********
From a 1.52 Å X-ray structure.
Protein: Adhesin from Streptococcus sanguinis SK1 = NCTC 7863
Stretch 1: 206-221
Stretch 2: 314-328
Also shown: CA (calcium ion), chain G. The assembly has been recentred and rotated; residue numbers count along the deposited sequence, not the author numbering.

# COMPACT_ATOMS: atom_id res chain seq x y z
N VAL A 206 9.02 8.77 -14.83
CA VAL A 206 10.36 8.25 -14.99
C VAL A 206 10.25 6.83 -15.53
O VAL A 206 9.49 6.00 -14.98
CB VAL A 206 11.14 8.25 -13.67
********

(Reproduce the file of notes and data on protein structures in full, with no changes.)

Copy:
From a 1.52 Å X-ray structure.
Protein: Adhesin from Streptococcus sanguinis SK1 = NCTC 7863
Stretch 1: 206-221
Stretch 2: 314-328
Also shown: CA (calcium ion), chain G. The assembly has been recentred and rotated; residue numbers count along the deposited sequence, not the author numbering.

# COMPACT_ATOMS: atom_id res chain seq x y z
N VAL A 206 9.02 8.77 -14.83
CA VAL A 206 10.36 8.25 -14.99
C VAL A 206 10.25 6.83 -15.53
O VAL A 206 9.49 6.00 -14.98
CB VAL A 206 11.14 8.25 -13.67